logoThe People's Perspective on Medicine

How to Treat Seasonal Allergies: Drugs or Natural Approaches?

Are you sniffling and sneezing. Congestion? Pollen is in the air even if you can't see it. If you are starting to suffer there are many ways to treat seasonal allergies.
Cc0 from https://pixabay.com/en/allergy-medical-allergic-allergen-1738191/

Allergy season is here. Even if you did not realize that, the warring drug commercials on television should have alerted you. On the same program you can see ads for Xyzal, Allegra and Nasacort. There are also spots for Flonase and Claritin-D. What’s the best way to treat seasonal allergies? Are there any natural approaches that make sense?

Competing Drug Commercials Confuse Us:

Drug companies are competing in part on how many symptoms the product relieves. Some brag that they can ease sneezing, nasal congestion, itchy eyes and a runny nose.

Others claim their product manages even more symptoms. In addition to the usual sneezing and drippy nose, an added oral decongestant is supposed to alleviate sinus congestion and pressure. What they may not emphasize is that oral decongestants can raise blood pressure.

Three Drug Categories:

Regardless of how many symptoms the ad agencies are crowing about, allergy products fall into just a few categories. Most of the advertised products were once available by prescription only.

Corticosteroids to Treat Seasonal Allergies?

Corticosteroid nasal sprays such as fluticasone (Flonase Sensimist) and triamcinolone (Nasacort Allergy 24HR) are powerful anti-inflammatory drugs. Such corticosteroids can calm an overactive immune response to a wide range of allergens. Many people report excellent symptom control with such products.

A Scary Side of Steroids:

On the other hand, they may dampen the immune system’s reaction to infections. That is why the drug facts labels on packages warn:

“Stop use and ask a doctor if you have, or come into contact with someone who has, chickenpox, measles or tuberculosis.”

In the case of infections, people need to have their immune systems functioning at full power.

People may not always be able to distinguish allergy symptoms like runny nose, sneezing and nasal congestion from an upper respiratory tract infection. That is why the label warns customers to stop use and see a doctor if symptoms don’t improve within a week. Steroid nasal sprays may also cause change in vision or severe or frequent nosebleeds.

Steroid Stories from Readers:

Some people report pretty serious complications from regular use of steroid nasal sprays.

Gordon in Minnesota lost his sense of smell:

“I used Flonase for allergy years ago. I lost the sense of smell permanently. I couldn’t even smell geysers in Yellow Stone National Park!”

Dawn in Florida had a similar reaction:

“I lost my sense of smell from Flonase and the generic form. I’m so upset! It also impaired my taste. This isn’t right. I can’t smell anything. If there was a gas leak or a fire it wouldn’t be good.”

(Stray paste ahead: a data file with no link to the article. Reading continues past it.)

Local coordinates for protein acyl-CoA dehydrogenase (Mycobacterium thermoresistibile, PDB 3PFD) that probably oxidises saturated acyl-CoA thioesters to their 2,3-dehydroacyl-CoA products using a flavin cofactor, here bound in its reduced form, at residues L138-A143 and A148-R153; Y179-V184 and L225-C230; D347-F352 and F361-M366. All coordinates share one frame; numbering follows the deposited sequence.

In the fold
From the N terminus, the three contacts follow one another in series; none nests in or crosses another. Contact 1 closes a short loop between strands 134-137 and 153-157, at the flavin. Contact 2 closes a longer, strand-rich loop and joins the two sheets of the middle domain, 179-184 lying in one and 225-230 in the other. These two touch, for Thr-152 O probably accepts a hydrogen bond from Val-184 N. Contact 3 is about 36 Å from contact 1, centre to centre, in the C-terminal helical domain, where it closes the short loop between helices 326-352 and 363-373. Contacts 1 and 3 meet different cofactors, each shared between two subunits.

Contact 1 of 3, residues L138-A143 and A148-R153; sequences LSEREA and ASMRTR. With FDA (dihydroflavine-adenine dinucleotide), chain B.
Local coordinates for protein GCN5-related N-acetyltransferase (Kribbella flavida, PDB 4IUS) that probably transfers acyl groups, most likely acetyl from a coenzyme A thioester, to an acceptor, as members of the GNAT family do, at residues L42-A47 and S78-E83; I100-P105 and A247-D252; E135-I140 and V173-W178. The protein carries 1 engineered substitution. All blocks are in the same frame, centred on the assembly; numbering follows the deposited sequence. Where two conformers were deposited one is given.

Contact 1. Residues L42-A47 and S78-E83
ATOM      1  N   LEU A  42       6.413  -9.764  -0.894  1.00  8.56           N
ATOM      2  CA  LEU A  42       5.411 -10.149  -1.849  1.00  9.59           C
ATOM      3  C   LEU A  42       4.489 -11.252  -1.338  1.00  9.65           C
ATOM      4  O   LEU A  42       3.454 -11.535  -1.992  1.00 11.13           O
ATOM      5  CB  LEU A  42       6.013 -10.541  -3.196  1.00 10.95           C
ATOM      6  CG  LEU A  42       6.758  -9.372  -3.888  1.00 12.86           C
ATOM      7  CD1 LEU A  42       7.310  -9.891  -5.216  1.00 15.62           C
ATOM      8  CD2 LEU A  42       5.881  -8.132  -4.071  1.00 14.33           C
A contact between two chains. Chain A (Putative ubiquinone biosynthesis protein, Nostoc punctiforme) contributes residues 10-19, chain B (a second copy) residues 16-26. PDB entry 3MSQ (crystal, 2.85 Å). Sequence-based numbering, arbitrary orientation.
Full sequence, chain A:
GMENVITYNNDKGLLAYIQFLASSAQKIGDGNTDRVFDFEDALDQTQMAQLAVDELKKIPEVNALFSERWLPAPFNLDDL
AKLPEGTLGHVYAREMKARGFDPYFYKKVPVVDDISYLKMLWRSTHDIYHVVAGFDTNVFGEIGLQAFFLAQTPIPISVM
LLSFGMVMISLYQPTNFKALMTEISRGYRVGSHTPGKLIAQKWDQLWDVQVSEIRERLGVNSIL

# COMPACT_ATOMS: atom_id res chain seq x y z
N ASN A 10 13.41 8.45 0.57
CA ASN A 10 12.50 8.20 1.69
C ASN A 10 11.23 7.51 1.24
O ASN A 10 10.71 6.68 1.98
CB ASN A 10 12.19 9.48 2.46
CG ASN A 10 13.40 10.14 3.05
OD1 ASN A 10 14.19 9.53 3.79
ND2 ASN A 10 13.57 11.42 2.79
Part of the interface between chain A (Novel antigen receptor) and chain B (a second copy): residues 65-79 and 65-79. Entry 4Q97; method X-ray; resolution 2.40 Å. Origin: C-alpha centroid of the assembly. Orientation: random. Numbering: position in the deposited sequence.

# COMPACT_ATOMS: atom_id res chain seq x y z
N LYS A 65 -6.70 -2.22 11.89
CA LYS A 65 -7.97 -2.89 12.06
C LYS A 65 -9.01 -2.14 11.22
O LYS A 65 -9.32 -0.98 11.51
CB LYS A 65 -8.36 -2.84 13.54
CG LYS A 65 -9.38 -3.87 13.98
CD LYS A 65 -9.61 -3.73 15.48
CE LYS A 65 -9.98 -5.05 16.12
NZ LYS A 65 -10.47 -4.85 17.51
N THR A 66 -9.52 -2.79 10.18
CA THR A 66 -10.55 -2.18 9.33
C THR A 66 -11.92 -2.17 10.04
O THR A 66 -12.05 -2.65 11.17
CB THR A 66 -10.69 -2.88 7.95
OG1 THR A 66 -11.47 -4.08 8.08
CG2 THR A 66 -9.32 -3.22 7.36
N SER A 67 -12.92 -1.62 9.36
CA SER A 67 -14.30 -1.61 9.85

Jeanne had another complication:

“In addition to loss of sense of smell, after having used fluticasone for a number of years, I developed a hole in the cartilage between my nasal passages. After seeing my second ENT, he agreed that it was more than likely the Flonase/fluticasone that caused the problem.

“I have trouble breathing. I use a nasal gel, and have difficulty sleeping. I have sores in my nose, and much crusting, which feels like razor blades in my nose. My quality of life has been greatly diminished.”

You can learn more about steroid nasal sprays at this link:

What Are the Downsides to Your Nasal Spray?

Antihistamines to Treat Seasonal Allergies?

Antihistamines work differently. They literally block the effect of histamine. That is an inflammatory chemical released when cells in the nose are challenged by allergens like pollen, cat dander or dust mites.

Old-fashioned antihistamines like diphenhydramine (DPH or Benadryl) are effective at easing some allergy symptoms, but they make many people drowsy. Non-sedating antihistamines such as levocetirizine (Xyzal) and fexofenadine (Allegra) are less likely to affect driving ability compared to diphenhydramine (Human Psychopharmacology, May, 2016).

Cromolyn to Treat Seasonal Allergies?

One drug you probably won’t see advertised on television this allergy season is cromolyn (NasalCrom). This unique allergy medicine does not seem to have a big advertising budget.

Learn more at this link:

NasalCrom Is A Forgotten Allergy Treatment That Works!

Cromolyn works by stabilizing mast cells in the nose, eyes and lungs. These cells contain histamine as well as other inflammatory chemicals called kinins.

Regular use of cromolyn makes mast cells less likely to react to allergens. However, NasalCrom spray has to be used a couple of times daily to produce benefit. That’s inconvenient for some people.

Reports from Readers:

Here are some reports from readers who found this medication both safe and effective:

“NasalCrom has been a lifesaver for me. My allergies are under control for the first time in years!”